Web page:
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Proc Natl Acad Sci U S A. 1975 Mar;72(3):1137-41.

Experimental alcohol-induced hepatic necrosis: suppression by propylthiouracil.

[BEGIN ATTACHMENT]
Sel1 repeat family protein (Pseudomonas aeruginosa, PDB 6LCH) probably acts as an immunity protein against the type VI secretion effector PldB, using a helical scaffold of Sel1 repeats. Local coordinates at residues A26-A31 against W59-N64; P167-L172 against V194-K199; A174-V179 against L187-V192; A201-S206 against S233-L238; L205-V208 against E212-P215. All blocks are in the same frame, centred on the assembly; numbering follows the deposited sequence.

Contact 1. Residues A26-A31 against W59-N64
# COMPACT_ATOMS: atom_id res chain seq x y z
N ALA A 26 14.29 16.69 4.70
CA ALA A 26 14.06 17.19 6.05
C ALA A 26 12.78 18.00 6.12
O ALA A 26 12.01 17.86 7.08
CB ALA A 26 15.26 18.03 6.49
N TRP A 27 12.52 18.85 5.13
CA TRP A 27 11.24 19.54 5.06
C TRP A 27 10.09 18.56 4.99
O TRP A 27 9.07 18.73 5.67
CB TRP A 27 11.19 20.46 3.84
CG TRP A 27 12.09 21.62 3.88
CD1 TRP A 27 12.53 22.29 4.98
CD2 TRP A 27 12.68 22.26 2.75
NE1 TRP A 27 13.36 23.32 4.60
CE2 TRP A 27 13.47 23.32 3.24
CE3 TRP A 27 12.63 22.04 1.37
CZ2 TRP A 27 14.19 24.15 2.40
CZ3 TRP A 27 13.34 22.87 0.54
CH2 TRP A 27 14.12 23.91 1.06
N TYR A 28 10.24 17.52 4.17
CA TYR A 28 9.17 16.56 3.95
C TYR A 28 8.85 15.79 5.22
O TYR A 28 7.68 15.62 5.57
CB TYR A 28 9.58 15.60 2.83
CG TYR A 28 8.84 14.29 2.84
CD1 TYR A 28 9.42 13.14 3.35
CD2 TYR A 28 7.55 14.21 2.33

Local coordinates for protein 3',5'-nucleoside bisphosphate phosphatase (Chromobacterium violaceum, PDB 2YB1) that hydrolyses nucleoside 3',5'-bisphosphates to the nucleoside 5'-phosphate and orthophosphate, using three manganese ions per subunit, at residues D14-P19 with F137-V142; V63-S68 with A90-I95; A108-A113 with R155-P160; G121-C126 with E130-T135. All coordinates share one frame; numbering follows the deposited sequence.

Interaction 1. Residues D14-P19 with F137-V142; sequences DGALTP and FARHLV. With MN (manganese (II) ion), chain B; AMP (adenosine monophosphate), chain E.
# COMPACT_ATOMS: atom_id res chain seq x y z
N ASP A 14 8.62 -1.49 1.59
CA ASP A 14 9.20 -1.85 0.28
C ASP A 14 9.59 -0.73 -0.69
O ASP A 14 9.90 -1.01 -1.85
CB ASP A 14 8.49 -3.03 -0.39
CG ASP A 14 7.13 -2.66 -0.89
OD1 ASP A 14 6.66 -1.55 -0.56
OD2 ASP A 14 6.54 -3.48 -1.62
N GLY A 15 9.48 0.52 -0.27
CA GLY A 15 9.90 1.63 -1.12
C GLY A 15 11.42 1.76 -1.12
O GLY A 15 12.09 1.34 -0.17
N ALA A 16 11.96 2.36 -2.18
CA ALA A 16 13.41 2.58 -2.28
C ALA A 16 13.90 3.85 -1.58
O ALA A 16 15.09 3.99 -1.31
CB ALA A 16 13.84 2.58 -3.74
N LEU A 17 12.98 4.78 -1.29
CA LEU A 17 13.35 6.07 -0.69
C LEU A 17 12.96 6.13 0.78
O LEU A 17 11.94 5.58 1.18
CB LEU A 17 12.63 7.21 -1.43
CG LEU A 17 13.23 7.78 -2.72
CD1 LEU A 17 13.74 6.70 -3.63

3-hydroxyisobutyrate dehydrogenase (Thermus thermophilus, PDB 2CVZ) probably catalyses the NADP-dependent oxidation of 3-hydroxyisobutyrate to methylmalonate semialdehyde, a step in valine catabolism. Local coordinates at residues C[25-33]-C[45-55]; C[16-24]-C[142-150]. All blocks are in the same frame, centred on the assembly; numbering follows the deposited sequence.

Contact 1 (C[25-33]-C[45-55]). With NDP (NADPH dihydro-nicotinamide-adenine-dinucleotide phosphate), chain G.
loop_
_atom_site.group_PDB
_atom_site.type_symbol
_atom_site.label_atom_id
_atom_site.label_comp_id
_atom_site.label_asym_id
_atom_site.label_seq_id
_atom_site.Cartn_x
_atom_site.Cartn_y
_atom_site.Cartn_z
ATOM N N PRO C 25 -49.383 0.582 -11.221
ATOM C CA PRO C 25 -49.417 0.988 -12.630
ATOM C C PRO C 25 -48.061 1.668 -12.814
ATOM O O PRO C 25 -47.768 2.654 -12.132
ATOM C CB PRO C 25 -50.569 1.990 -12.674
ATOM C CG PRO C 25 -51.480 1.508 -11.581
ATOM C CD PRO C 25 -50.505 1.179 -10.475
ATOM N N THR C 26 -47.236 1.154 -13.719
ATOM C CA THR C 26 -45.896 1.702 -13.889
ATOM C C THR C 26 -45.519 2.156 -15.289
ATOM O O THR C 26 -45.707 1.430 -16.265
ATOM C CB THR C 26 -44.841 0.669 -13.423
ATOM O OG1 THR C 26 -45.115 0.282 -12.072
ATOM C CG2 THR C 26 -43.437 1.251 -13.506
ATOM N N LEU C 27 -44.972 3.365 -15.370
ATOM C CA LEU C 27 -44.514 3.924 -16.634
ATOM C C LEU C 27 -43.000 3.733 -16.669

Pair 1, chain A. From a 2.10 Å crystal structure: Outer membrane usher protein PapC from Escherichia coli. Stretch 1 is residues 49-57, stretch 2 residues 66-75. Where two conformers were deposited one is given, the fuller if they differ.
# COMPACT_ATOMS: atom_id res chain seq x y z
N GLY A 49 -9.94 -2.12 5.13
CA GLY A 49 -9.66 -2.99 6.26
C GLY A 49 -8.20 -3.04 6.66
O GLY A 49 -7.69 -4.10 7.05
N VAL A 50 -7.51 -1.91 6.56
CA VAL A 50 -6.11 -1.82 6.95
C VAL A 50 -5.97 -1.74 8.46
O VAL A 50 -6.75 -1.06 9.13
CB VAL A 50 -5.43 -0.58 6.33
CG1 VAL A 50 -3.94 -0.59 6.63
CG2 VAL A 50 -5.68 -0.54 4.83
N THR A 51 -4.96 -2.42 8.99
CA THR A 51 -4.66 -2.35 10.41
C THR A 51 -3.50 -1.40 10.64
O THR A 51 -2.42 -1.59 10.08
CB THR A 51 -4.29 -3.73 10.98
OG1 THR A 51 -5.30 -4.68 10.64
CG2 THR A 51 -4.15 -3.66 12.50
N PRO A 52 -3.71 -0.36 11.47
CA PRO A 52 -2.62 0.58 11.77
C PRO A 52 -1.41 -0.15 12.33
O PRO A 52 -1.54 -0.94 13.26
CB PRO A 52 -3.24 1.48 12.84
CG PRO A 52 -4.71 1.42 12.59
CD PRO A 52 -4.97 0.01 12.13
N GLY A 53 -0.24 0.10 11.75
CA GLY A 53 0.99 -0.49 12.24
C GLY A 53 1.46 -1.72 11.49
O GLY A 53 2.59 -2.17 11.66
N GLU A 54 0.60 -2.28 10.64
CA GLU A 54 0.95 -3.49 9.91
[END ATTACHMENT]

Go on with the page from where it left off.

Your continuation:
We have previously reported that a hypermetabolic state, resembling that produced by thryoid hormones, exists in the livers of animals treated chronically with ethanol. We propose that this alteration produces a relative hypoxia in the centrilobular zone of the liver which, if severe enough, leads to cellular death and to the production of hepatitis. Rats consuming ethanol for 30 days, given with a nutritionally adequate diet, and exposed to reduced oxygen tensions for only 6 hr, developed histological and biochemical evidence of hepatocellular necrosis and inflammatory lesions confined to the centrilobular zone. The severity was proportional to the degree of hypoxia. Pair-fed (nonalcohol) controls showed no such lesions. Treatment of the animals with propylthiouracil for 3-10 days abolished the hypermetabolic state of the liver in ethanol-consuming animals, and drastically reduced the histological and biochemical effects of hypoxia in them. These findings may have implications for pathogenesis and treatment of alcoholic hepatitis in man.

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